Then something happened. Over several tens of millions of years -- a relative blink of an eye in geologic terms -- a burst of evolution led to a flurry of diversification and increasing complexity, including the expansion of multicellular organisms and the appearance of the...

Direct transfer of plant genes from chloroplasts into the cell nucleus: Gene function preserved despite structural differences in the dna

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1000pa (Apr. 13, 2012) — Chloroplasts, the plant cell's green solar power generators, were once living beings in their own right. This changed about one billion years ago, when they were swallowed up but not digested by larger cells. Since then, they have lost much of their autonomy. As time went on, most of their genetic information found its way into the cell nucleus; today, chloroplasts would no longer be able to live outside their host cell. Scientists in Ralph Bock's team at the Max...

Could 'advanced' dinosaurs rule other planets?

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1000pa (Apr. 11, 2012) — New scientific research raises the possibility that advanced versions of T. rex and other dinosaurs -- monstrous creatures with the intelligence and cunning of humans -- may be the life forms that evolved on other planets in the universe. "We would be better off not meeting them," concludes the study, which appears in the Journal of the American Chemical Society.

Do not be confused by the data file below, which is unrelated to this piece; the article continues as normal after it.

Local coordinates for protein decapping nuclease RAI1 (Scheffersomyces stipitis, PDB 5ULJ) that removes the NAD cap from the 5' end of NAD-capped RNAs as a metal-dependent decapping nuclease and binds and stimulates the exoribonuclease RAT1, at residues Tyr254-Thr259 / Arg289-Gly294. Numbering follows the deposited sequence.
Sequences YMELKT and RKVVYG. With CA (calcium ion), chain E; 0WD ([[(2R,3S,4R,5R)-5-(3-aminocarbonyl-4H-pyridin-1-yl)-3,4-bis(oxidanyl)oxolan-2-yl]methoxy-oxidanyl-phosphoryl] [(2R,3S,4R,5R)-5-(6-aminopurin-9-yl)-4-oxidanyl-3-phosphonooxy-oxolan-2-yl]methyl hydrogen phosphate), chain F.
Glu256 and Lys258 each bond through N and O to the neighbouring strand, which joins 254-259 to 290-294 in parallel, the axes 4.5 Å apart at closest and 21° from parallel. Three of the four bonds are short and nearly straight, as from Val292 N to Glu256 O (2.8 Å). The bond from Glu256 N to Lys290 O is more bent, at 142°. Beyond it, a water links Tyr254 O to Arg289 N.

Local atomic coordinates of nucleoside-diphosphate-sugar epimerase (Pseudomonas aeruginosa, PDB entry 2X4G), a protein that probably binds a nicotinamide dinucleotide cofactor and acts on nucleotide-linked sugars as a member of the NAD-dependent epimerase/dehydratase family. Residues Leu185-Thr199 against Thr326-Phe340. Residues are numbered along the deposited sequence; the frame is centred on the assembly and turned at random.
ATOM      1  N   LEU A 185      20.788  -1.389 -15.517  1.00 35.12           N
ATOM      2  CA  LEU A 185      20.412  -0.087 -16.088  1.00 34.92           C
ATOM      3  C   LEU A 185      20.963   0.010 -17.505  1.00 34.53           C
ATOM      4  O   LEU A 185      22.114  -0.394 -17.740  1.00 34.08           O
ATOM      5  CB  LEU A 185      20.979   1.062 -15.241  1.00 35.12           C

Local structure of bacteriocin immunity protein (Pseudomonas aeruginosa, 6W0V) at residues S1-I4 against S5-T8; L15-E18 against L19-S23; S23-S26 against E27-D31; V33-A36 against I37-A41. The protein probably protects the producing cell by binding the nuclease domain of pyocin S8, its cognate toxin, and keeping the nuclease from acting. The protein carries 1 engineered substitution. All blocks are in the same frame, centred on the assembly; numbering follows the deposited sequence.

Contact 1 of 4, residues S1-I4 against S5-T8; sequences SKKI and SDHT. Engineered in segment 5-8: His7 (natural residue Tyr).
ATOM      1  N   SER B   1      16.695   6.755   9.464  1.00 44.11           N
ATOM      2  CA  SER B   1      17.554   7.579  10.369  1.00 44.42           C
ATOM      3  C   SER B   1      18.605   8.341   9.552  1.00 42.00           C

In the report, noted scientist Ronald Breslow, Ph.D., discusses the century-old mystery of...

Study shows unified process of evolution in bacteria and sexual eukaryotes

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1000pa (Apr. 5, 2012) — Bacteria are the most populous organisms on the planet. They thrive in almost every known environment, adapting to different habitats by means of genetic variations that provide the capabilities essential for survival. These genetic innovations arise from what scientists believe is a random mutation and exchange of genes and other bits of DNA among bacteria that sometimes confers an advantage, and which then becomes an intrinsic part of the genome.

But...

Stickleback genome holds clues to adaptive evolution

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1000pa (Apr. 4, 2012) — It has long been recognized that autism runs in families, suggesting a substantial genetic component to the disease. Yet few genes have so far been identified and the underlying genetic architecture of autism -- that is, how many genes contribute and to what extent they influence a person's chances of developing the disorder -- remains poorly understood.

Now, a consortium led by researchers from the Broad Institute, Massachusetts General Hospital (MGH)...

Analysis of stickleback genome sequence catches evolution in action: Reuse of key genes is common theme

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1000pa (Apr. 4, 2012) — Three-spine sticklebacks aren't as pretty as many aquarium fish, and anglers don't fantasize about hooking one. But biologists treasure these small fish for what they are revealing about the genetic changes that drive evolution. Now, researchers have sequenced the stickleback genome for the first time, and they have discovered that as fish in different parts of the world adapted to live in fresh water, the same sites in the genome were changed time and...